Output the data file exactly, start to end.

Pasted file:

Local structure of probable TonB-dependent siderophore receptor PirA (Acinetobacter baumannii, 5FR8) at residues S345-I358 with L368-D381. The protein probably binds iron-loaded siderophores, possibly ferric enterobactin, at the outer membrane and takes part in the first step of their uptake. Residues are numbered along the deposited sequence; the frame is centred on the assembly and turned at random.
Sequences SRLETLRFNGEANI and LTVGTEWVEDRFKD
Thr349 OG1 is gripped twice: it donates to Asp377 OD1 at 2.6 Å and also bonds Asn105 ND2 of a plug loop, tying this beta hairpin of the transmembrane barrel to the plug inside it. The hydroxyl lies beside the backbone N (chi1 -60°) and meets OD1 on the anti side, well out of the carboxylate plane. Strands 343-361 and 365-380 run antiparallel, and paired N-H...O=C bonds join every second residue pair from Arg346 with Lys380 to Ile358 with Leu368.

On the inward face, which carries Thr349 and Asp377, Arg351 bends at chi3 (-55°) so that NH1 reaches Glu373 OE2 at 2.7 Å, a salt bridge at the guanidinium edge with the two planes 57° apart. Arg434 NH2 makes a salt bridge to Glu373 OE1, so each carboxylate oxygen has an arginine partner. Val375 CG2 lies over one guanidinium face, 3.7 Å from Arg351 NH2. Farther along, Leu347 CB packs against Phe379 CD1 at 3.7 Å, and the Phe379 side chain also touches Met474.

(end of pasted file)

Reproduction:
Local structure of probable TonB-dependent siderophore receptor PirA (Acinetobacter baumannii, 5FR8) at residues S345-I358 with L368-D381. The protein probably binds iron-loaded siderophores, possibly ferric enterobactin, at the outer membrane and takes part in the first step of their uptake. Residues are numbered along the deposited sequence; the frame is centred on the assembly and turned at random.
Sequences SRLETLRFNGEANI and LTVGTEWVEDRFKD
Thr349 OG1 is gripped twice: it donates to Asp377 OD1 at 2.6 Å and also bonds Asn105 ND2 of a plug loop, tying this beta hairpin of the transmembrane barrel to the plug inside it. The hydroxyl lies beside the backbone N (chi1 -60°) and meets OD1 on the anti side, well out of the carboxylate plane. Strands 343-361 and 365-380 run antiparallel, and paired N-H...O=C bonds join every second residue pair from Arg346 with Lys380 to Ile358 with Leu368.

On the inward face, which carries Thr349 and Asp377, Arg351 bends at chi3 (-55°) so that NH1 reaches Glu373 OE2 at 2.7 Å, a salt bridge at the guanidinium edge with the two planes 57° apart. Arg434 NH2 makes a salt bridge to Glu373 OE1, so each carboxylate oxygen has an arginine partner. Val375 CG2 lies over one guanidinium face, 3.7 Å from Arg351 NH2. Farther along, Leu347 CB packs against Phe379 CD1 at 3.7 Å, and the Phe379 side chain also touches Met474.